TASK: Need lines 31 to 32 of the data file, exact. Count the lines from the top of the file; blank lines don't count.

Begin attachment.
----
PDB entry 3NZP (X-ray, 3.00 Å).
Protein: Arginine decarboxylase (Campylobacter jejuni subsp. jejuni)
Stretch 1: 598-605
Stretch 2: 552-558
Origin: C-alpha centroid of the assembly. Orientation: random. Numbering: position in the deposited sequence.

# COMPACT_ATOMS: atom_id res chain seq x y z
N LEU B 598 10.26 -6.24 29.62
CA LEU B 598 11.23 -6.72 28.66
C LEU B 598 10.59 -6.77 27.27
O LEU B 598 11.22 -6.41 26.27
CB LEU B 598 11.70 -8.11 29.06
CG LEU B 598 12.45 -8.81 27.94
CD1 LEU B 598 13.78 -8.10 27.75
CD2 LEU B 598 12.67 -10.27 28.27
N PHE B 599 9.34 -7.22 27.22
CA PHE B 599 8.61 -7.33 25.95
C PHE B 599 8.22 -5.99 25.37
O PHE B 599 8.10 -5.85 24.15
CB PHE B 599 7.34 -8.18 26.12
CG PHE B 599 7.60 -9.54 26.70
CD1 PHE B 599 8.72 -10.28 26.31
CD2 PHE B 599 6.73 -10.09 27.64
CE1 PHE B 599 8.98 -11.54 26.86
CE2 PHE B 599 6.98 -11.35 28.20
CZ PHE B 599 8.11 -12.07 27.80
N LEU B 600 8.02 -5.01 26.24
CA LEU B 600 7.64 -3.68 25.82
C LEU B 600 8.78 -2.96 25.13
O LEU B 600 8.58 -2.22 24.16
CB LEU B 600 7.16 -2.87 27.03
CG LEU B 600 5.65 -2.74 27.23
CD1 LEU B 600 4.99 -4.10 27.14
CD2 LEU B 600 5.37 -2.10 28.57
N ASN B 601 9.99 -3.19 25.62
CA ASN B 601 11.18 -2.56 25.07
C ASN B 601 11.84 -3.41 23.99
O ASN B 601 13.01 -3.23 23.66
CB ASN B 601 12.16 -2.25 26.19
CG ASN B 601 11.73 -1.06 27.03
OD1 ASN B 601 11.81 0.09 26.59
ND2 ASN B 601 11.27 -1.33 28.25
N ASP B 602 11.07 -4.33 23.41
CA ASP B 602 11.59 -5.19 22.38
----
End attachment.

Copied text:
CG LEU B 600 5.65 -2.74 27.23
CD1 LEU B 600 4.99 -4.10 27.14